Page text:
2022 Dean’s Annual Report

We approached year two of the COVID-19 Pandemic in 2021. It continues to be the hot topic of conversation even though many of us are growing considerably fatigued by it. It’s a circumstance unprecedented during my lifetime surely to be remembered as it shapes everyone’s perception of the world, perhaps especially younger generations. Many will not remember a world not restricted by pandemic precautions. It remains to be seen how long those same precautions will last and how this experience will affect the world in the longer term. Of this we can be sure, it will affect us.

The effects on the Church will be real too. Many are fearful to imagine how many of our faithful will simply not return post-pandemic. Others are reporting that numbers of engaged people of faith have actually shown modest increase during these times. Most sectors of society have identified the unexpected reality that these trying times are not without some positive spin-offs. “Ne’re there be a cloud without a silver lining” – most of us have learned a lot and we are definitely doing things differently these days. We’ve been forced to reconsider what is essential and how to do what we do in such a way as to benefit even those who can’t be physically present. The true count of any and all scenarios will come as we wait patiently for what we like to refer to as “normal.”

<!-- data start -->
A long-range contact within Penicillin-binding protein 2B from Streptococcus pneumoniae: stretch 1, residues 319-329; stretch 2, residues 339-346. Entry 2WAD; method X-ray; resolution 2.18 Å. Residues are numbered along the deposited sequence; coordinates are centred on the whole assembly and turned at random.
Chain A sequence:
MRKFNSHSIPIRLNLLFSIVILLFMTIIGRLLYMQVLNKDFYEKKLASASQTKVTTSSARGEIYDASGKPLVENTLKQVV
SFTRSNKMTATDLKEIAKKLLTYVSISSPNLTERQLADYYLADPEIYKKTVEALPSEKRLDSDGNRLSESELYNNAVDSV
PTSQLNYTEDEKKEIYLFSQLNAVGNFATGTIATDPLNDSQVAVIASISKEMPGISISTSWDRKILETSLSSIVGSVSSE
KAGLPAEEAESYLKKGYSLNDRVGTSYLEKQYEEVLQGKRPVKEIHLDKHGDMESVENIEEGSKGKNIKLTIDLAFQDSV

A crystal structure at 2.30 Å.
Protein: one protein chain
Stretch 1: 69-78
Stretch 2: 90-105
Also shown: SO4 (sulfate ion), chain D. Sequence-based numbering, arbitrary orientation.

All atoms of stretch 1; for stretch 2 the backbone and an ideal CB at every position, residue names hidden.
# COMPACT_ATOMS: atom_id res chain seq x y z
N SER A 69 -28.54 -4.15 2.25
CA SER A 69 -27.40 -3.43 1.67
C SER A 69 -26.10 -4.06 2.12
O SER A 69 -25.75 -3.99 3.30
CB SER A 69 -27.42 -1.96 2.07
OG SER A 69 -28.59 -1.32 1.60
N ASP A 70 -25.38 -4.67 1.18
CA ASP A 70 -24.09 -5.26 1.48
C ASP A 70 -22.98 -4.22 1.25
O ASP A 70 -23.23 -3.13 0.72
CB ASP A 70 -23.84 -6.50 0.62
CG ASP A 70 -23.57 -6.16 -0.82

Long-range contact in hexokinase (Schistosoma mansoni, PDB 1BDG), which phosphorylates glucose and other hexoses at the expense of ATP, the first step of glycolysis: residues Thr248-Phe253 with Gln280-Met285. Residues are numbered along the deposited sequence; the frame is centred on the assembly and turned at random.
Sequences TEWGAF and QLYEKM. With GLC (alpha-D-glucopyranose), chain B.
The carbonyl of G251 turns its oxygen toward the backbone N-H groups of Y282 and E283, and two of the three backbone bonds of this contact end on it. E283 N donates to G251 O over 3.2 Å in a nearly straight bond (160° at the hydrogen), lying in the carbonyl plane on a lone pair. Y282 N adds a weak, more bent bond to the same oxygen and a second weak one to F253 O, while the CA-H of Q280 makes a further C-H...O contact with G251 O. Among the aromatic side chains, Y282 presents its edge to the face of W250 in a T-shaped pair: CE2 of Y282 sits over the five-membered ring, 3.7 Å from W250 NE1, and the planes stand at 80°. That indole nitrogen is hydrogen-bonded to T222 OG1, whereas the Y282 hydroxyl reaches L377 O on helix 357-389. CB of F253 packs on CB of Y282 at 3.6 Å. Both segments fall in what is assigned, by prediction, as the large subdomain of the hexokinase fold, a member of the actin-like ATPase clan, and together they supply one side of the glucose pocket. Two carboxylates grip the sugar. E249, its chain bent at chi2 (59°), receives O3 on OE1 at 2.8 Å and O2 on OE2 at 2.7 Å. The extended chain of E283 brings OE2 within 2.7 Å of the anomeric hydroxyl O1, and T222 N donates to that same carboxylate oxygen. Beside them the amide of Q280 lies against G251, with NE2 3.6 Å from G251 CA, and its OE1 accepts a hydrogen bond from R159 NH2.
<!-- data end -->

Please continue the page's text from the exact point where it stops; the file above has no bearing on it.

From the DeanWith all that said, planning for the near future is next to impossible, as it has been for the last 20 + months. My challenge has been not falling to the temptation of being busy preparing for that which will never be. On the other hand, we do need to be ready for what can and will be. Knowing the difference is what is difficult and among those who plan, there is significant disagreement over exactly which is which. There is also an evident level of anxiety among us over so much being undetermined. I regularly have someone break under the pressure and exclaim “Just tell us what it's going to be!” We would all like to find someone or something to blame. The COVID-19 pandemic is nobody’s fault. It just is.

Among the most valuable lessons are those that help us to live in pandemic times. Many leaders have suggested we should have been far better prepared than we were, living our lives as if nothing could bring disruption. The human race, the economies of the world, society and culture are far more fragile than most of us previously thought. That in itself should be a valuable lesson. An eventual breakage of the internet on a global scale, for however long it might last, not if but when, will have us all reflecting on the fact that the COVID pandemic was easy in comparison.

most of us have learned a lot and we are definitely doing things differently these days